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Acoustic Device Designed to Separate Tumor Cells from Blood Cells Could Help Assess Cancer’s Spread

By Labmedica International staff writers
Posted on 23 Sep 2014
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Image: Microfluidic device uses sound waves to sort tumor from white-blood cells as they flow through the channel from left to right (IDT [interdigital transducers] are sound source) (Photo courtesy of Ding X, et al).
Image: Microfluidic device uses sound waves to sort tumor from white-blood cells as they flow through the channel from left to right (IDT [interdigital transducers] are sound source) (Photo courtesy of Ding X, et al).
Researchers have devised a new way to separate cells by exposing them to sound waves as they flow through a tiny channel. Their device, approximately the size of a dime, could be used to detect the extremely rare tumor cells that circulate in cancer patients’ blood, helping clinicians predict whether a tumor is going to metastasize.

Separating cells with sound offers a milder option to existing cell-sorting technologies, which require tagging the cells with chemicals or exposing them to stronger mechanical forces that may damage them. “Acoustic pressure is very mild and much smaller in terms of forces and disturbance to the cell. This is a most gentle way to separate cells, and there’s no artificial labeling necessary,” said Dr. Ming Dao, a lead research scientist in Massachusetts Institute of Technology’s (MIT; Cambridge, MA, USA) department of materials and engineering, and one of the senior authors of the paper, which was published in September 2014 in the journal Proceedings of the National Academy of Sciences of the United States of America (PNAS).

Subra Suresh, president of Carnegie Mellon University (Pittsburgh, PA, USA), a professor of engineering emeritus, and a former dean of engineering at MIT, and Tony Jun Huang, a professor of engineering science and mechanics at Pennsylvania State University (Penn State; University Park, USA), are also senior authors of the article. The researchers have filed for a patent on the device; the technology of which they have demonstrated can be used to separate rare circulating cancer cells from white blood cells.

To sort cells using sound waves, scientists have previously built microfluidic devices with two acoustic transducers, which produce sound waves on either side of a microchannel. When the two waves meet, they combine to form a standing wave (a wave that remains in constant position). This wave generates a pressure node (line of low pressure) running parallel to the direction of cell flow. Cells that encounter this node are moved to the side of the channel; the distance of cell movement depends on their size and other properties such as compressibility.

However, these existing devices are inefficient: Because there is only one pressure node, cells can be pushed aside only short distances. The new device overcomes that obstacle by tilting the sound waves so they run across the microchannel at an angle: meaning that each cell encounters several pressure nodes as it flows through the channel. Each time it encounters a node, the pressure guides the cell a little further off center, making it simpler to capture cells of different sizes by the time they reach the end of the channel.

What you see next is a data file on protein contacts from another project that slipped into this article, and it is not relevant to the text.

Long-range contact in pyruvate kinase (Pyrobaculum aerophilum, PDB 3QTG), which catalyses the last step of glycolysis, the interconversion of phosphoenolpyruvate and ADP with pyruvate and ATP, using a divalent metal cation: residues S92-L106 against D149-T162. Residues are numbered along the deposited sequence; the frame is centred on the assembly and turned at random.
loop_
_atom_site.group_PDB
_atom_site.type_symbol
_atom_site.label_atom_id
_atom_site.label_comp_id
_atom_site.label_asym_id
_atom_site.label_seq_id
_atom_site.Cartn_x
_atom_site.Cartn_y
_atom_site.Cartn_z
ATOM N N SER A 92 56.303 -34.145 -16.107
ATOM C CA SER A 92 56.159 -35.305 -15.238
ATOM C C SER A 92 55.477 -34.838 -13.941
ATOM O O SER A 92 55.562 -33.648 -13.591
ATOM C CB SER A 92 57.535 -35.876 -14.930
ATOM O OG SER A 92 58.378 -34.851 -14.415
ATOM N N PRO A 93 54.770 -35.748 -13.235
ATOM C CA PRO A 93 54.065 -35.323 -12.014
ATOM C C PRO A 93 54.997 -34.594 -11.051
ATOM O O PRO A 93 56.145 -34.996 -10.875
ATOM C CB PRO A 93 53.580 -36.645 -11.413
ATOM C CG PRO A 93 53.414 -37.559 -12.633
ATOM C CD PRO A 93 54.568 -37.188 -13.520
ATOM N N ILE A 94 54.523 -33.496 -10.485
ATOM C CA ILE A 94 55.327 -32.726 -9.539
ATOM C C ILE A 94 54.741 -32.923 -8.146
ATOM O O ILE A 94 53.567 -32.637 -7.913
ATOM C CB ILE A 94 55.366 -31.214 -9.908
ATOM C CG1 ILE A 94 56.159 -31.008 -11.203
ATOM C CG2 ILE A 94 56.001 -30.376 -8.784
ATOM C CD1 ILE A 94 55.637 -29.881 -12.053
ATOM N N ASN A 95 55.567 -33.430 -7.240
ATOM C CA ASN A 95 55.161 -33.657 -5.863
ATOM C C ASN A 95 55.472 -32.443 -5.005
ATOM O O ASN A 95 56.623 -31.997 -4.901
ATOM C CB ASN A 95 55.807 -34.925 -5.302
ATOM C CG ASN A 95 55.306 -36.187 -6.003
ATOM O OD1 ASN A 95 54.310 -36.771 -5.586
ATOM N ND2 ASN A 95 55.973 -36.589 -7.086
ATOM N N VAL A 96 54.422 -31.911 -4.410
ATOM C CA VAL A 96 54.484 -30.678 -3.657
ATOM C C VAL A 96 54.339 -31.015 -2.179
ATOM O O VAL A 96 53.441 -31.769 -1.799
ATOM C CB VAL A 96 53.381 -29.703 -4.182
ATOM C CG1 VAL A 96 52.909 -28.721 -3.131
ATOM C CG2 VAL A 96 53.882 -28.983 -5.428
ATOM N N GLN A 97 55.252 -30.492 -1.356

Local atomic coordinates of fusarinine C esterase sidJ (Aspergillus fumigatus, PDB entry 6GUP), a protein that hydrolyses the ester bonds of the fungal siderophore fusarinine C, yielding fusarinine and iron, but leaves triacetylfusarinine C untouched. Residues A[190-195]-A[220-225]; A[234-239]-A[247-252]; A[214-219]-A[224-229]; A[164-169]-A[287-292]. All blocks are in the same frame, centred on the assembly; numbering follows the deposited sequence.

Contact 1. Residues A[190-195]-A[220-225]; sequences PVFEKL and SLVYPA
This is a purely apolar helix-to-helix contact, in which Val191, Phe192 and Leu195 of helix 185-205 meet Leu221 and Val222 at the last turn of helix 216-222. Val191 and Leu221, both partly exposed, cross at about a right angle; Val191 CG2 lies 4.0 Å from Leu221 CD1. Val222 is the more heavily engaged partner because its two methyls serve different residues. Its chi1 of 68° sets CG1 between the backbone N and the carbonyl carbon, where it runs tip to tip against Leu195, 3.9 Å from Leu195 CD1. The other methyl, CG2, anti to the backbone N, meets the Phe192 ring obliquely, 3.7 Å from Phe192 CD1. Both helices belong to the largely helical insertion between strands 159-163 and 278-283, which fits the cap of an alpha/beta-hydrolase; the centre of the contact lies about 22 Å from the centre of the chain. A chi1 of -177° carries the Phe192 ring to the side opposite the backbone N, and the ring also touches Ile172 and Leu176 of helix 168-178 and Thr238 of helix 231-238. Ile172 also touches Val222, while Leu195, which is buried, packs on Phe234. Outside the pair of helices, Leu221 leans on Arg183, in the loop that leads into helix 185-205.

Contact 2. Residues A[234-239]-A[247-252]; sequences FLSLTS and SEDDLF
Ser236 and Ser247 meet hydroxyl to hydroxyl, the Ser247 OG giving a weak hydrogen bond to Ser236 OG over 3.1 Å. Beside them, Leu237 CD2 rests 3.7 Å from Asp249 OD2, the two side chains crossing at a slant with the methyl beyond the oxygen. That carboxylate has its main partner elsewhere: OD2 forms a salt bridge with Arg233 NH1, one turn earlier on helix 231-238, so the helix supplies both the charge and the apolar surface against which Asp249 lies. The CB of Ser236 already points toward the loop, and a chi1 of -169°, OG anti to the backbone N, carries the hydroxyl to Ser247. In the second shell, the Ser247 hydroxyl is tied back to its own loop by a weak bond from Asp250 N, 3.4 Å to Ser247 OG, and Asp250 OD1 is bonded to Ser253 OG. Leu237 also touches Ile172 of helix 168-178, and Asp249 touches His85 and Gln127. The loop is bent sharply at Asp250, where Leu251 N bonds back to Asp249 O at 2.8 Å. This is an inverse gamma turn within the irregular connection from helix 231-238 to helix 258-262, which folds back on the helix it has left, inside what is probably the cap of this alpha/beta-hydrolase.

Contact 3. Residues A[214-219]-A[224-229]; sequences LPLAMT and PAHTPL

This simple modification drastically increases the efficiency of such devices, according to Taher Saif, a professor of mechanical science and engineering at the University of Illinois at Urbana-Champaign (USA). “That is just enough to make cells of different sizes and properties separate from each other without causing any damage or harm to them,” said Prof. Saif, who was not involved in this work.

In this study, the researchers first assessed the system with plastic beads, finding that it could separate beads with diameters of 9.9 and 7.3 micrometers with approximately 97% accuracy. They also devised a computer simulation that can predict a cell’s trajectory through the channel based on its size, density, and compressibility, as well as the angle of the sound waves, allowing them to tailor the device to separate different types of cells.

To evaluate whether the device could be useful for detecting circulating tumor cells, the researchers tried to separate breast cancer cells known as MCF-7 cells from white blood cells. These two cell types differ in size (20 micrometers in diameter for MCF-7 and 12 micrometers for white blood cells), as well as density and compressibility. The device successfully recovered about 71% of the cancer cells; the researchers plan to test it with blood samples from cancer patients to see how well it can detect circulating tumor cells in clinical settings. Such cells are very scarce; a 1-mL sample of blood may contain only a few tumor cells.

“If you can detect these rare circulating tumor cells, it’s a good way to study cancer biology and diagnose whether the primary cancer has moved to a new site to generate metastatic tumors,” Dr. Dao stated.

“This method is a step forward for detection of circulating tumor cells in the body. It has the potential to offer a safe and effective new tool for cancer researchers, clinicians, and patients,” Dr. Suresh concluded.

Related Links:

Massachusetts Institute of Technology
Carnegie Mellon University
Pennsylvania State University

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